UTHSCSA includes the EHR-OSCE as part of the summative assessment that contributes to students’ overall clerkship grades, whereas OHSU uses it as a formative assessment that does not affect students’ grades. Additionally, at UTHSCSA, students receive some preclinical general EHR skills instruction and later, during the FM clerkship, students are taught EHR-related patient-interaction skills. OHSU students receive their EHR training during their second year, and unlike at UTHSCSA, EHR skills that this OSCE tests are not explicitly taught during the third-year clerkships.
Critical requirements in developing the EHR-OSCE included infrastructure for a realistic sim-EHR and skilled information technology (IT) personnel who programmed the sim-EHR charts in a training EHR environment. A training EHR environment (also known as a sandbox EHR) is identical to the EHR used in patient care, but houses only simulated patient charts. Using the training EHR environment ensures that automatic updates occur in step with the hospital’s EHR platform (both institutions use Epic; Epic Systems Corporations, Verona, Wisconsin) and provides a place for students to practice EHR skills without accessing actual patient records.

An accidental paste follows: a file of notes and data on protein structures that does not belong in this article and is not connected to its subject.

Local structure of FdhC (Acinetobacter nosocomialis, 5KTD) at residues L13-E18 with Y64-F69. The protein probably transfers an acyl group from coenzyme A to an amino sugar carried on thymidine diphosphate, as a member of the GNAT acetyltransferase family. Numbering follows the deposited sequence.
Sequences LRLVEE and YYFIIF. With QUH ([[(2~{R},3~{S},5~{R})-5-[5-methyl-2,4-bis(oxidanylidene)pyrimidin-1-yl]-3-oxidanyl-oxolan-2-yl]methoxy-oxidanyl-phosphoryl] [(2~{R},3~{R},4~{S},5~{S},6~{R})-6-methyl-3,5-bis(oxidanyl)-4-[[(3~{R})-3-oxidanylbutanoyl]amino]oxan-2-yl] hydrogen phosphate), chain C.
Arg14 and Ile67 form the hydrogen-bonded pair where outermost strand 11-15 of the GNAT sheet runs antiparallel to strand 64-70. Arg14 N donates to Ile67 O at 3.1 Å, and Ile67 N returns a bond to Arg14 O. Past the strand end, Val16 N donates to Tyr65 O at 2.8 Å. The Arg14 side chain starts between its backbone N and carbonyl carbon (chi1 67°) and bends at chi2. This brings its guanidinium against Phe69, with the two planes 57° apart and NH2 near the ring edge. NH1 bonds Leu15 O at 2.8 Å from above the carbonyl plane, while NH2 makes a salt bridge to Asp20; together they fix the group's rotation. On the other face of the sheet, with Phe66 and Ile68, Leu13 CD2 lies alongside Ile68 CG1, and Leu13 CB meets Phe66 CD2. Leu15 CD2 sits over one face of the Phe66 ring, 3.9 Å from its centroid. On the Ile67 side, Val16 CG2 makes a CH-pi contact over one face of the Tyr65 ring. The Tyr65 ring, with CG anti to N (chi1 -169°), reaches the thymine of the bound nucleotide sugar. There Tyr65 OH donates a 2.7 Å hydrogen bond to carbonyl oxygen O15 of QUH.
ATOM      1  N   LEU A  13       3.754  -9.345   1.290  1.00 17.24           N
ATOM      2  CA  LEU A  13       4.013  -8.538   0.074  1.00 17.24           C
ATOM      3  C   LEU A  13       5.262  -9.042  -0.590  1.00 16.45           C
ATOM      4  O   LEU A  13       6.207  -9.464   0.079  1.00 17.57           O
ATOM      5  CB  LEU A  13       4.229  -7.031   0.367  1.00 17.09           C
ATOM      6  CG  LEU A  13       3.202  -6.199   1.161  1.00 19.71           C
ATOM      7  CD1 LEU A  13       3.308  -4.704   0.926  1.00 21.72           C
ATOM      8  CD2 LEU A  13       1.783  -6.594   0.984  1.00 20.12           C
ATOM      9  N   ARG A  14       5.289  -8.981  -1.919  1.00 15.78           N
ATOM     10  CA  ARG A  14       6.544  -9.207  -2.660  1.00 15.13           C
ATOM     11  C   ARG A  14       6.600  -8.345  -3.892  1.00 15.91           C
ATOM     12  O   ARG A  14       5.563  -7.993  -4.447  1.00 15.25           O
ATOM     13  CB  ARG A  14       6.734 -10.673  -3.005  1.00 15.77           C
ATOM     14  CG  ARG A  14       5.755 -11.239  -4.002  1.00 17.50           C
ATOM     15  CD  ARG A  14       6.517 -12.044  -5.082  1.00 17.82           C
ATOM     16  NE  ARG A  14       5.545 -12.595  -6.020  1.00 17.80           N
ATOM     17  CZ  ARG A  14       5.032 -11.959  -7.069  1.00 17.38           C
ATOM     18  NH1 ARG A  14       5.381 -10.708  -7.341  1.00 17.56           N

Additional necessary resources included a moveable, Internet-enabled computer with EHR software (e.g., a computer mounted on a moveable arm or a laptop on a wheeled table); faculty who are comfortable with and skilled in using EHRs; and institutional policies supporting student EHR use. The greatest hurdles arose from garnering both institutional support for developing student-friendly policies that grant student EHR access and funding for IT support. Collaboration between institutions allowed us to surmount those barriers by sharing IT resources and student EHR use policies. For example, OHSU’s IT lead was available to train and field questions for UTHSCSA’s IT personnel as they implemented the project.